Taiwan remains geo-politically crucial to the U.S. in a way that Afghanistan never has been. The reason for U.S. involvement in Afghanistan was quite simply to prevent the country becoming a breeding ground for terrorists that could attack Western targets.

In contrast, Taiwan is closer to home and sits on a trade route that is vital for U.S. interests to remain out of Chinese hands. It also has one of the strongest and most effective Washington lobbies of any international issue.

In recent years, both the U.S., the U.K. and the rest of the Western world more generally have shifted their trade focus toward Asia. As China-skepticism spreads, fueled by the COVID-19 pandemic and the regime's continued hostile actions, Taiwan’s importance grows in a way that Afghanistan simply doesn’t possess.

The U.S. and the Western world is also dependent on Taiwan’s semiconductor industry for so many of its vital and developing technologies. This so-called "Silicon Shield" is a major influence over the U.S. government’s desire to keep Taiwan out of Chinese hands and Afghanistan simply has no equivalent to it.

Taiwan is also one of the few bipartisan issues that Republicans and Democrats in Washington can agree on, in a way that Afghanistan never has been. The U.S. is also obliged under the Taiwan Relations Act 1979 to help Taiwan defend itself, which is not the case with Afghanistan.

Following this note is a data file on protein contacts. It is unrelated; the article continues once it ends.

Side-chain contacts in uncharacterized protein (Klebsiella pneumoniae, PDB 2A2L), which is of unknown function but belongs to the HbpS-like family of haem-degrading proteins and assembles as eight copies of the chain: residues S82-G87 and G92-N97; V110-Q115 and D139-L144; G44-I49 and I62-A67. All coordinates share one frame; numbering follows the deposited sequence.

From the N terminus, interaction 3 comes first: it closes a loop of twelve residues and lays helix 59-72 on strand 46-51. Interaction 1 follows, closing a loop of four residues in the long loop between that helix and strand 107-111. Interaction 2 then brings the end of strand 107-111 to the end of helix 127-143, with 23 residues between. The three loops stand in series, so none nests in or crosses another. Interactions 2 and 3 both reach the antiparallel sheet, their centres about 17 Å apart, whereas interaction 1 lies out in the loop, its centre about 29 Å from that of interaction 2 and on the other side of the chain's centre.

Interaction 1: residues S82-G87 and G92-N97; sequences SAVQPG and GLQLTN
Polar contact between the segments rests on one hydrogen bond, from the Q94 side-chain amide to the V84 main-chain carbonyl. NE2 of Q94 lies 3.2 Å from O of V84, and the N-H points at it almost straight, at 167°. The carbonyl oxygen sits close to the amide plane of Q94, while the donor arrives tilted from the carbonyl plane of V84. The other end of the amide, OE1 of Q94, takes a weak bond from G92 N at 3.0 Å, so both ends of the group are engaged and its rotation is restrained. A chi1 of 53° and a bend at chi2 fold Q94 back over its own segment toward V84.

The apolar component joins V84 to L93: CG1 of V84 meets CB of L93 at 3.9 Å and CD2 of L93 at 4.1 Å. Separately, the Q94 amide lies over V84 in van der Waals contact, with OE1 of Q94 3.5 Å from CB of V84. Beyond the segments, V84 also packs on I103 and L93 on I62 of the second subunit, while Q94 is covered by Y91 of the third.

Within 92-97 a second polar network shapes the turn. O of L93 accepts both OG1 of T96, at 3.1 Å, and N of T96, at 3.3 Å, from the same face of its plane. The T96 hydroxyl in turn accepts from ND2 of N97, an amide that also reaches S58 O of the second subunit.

If that wasn’t enough, the U.S. has also made it clear in recent days that its commitment to Taiwan remains unchanged in light of events in Afghanistan.

It is also important to note that while the defense of Afghanistan was self-evidently totally dependent on the U.S. military presence in the country, Taiwan is not solely dependent on the U.S. for its security.

The Tsai Ing-wen (蔡英文) government has been clear that while U.S. support is welcome, its aim is to defend itself should China's People's Liberation Army (PLA) attempt to invade. Great strides have been made to this end in the past few years and that will continue, while Taiwan continues to build stronger relations with other like-minded democracies around the world too.

So, while the fall of Afghanistan back into the hands of Islamic fundamentalism and authoritarianism is undoubtedly bad news for the world, it does not therefore follow the threat to Taiwan is greater now than it was before. The CCP propaganda machine might want us to think so, but the circumstances in Afghanistan and Taiwan couldn’t be more different.

The condemnation that the U.S. government has received from just about everywhere, as a result of what has happened in Afghanistan over the past two weeks, could actually prove to be a boost for Taiwan in the short-term.

Biden’s "betrayal" of Afghanistan and its people, as it is being portrayed, is doing his administration enormous damage and the last thing he will want is a repeat performance over Taiwan.

It is also to be hoped that U.S. politicians and officials of all political persuasions will learn the lessons from what has happened in Afghanistan. They should put them to good use in the future to ensure that no other democratic nation falls into the hands of an extreme, authoritarian, human-rights-abusing regime again so needlessly.